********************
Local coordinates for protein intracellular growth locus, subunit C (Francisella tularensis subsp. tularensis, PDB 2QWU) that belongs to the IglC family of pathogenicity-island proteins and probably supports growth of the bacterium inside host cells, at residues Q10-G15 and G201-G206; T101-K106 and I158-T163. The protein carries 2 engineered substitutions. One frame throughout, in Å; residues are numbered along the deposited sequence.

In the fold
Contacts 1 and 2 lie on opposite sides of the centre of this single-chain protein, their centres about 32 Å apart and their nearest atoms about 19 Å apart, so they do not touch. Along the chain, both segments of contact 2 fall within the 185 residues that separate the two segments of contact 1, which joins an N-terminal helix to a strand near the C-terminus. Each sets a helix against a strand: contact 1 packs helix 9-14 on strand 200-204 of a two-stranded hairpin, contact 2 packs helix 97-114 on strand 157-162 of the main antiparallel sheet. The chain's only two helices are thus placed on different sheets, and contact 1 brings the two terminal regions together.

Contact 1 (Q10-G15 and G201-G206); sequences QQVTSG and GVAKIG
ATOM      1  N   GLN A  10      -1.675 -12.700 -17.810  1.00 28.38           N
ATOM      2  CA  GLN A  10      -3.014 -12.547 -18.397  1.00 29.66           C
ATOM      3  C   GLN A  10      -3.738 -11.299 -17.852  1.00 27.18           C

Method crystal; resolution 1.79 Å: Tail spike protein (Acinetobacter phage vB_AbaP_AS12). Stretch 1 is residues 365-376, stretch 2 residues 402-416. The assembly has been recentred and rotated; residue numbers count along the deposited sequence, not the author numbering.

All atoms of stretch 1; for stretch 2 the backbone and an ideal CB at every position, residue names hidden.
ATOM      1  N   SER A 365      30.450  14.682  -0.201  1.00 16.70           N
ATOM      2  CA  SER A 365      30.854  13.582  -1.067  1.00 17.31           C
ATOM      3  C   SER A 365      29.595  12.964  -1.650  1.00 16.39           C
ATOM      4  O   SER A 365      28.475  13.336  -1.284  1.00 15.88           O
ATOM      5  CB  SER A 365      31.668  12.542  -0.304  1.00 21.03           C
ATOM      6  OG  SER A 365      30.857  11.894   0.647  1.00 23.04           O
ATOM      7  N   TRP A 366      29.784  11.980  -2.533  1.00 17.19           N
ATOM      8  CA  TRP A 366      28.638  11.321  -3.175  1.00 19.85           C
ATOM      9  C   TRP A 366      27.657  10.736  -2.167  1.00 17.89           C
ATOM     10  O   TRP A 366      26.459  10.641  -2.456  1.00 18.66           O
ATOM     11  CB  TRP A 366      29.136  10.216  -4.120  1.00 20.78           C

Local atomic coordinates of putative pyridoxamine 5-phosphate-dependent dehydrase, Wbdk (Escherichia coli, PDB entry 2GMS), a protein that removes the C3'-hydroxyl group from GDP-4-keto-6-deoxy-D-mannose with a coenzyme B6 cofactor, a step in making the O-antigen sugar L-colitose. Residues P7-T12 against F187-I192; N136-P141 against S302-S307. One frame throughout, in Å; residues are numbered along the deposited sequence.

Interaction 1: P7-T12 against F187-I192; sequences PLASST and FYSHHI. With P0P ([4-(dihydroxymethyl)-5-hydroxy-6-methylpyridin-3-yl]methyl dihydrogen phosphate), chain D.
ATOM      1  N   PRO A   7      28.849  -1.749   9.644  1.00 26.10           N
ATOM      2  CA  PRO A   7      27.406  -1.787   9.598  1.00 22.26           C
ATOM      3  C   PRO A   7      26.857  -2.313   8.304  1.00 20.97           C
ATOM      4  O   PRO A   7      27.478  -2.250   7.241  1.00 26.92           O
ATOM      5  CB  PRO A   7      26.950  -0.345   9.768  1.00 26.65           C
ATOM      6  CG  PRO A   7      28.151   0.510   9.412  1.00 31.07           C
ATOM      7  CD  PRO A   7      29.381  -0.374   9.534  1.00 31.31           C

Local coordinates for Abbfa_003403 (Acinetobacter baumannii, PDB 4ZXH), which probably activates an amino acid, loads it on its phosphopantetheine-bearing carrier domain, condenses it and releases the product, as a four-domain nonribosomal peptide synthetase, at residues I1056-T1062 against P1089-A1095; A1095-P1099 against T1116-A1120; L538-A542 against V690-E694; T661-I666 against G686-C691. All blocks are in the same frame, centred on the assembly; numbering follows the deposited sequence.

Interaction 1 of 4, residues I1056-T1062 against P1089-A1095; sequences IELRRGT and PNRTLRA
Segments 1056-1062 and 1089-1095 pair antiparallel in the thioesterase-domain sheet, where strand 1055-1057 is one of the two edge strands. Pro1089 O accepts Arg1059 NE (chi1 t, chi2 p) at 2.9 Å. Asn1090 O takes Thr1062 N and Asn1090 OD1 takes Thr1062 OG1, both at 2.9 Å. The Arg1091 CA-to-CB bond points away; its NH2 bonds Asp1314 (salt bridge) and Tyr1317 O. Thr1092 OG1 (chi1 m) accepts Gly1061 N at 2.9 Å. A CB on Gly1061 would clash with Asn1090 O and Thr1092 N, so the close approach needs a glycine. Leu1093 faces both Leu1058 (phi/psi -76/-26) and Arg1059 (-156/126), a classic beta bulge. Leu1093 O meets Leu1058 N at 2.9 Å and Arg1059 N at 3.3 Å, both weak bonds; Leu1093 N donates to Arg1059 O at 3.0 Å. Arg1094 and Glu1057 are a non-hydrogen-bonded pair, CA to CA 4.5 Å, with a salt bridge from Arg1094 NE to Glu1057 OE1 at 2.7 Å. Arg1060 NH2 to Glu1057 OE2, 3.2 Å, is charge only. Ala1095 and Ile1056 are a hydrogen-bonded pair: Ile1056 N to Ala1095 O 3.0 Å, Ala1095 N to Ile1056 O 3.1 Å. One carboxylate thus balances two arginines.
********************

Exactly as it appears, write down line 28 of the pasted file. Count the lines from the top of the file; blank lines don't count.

ATOM      6  CG  PRO A   7      28.151   0.510   9.412  1.00 31.07           C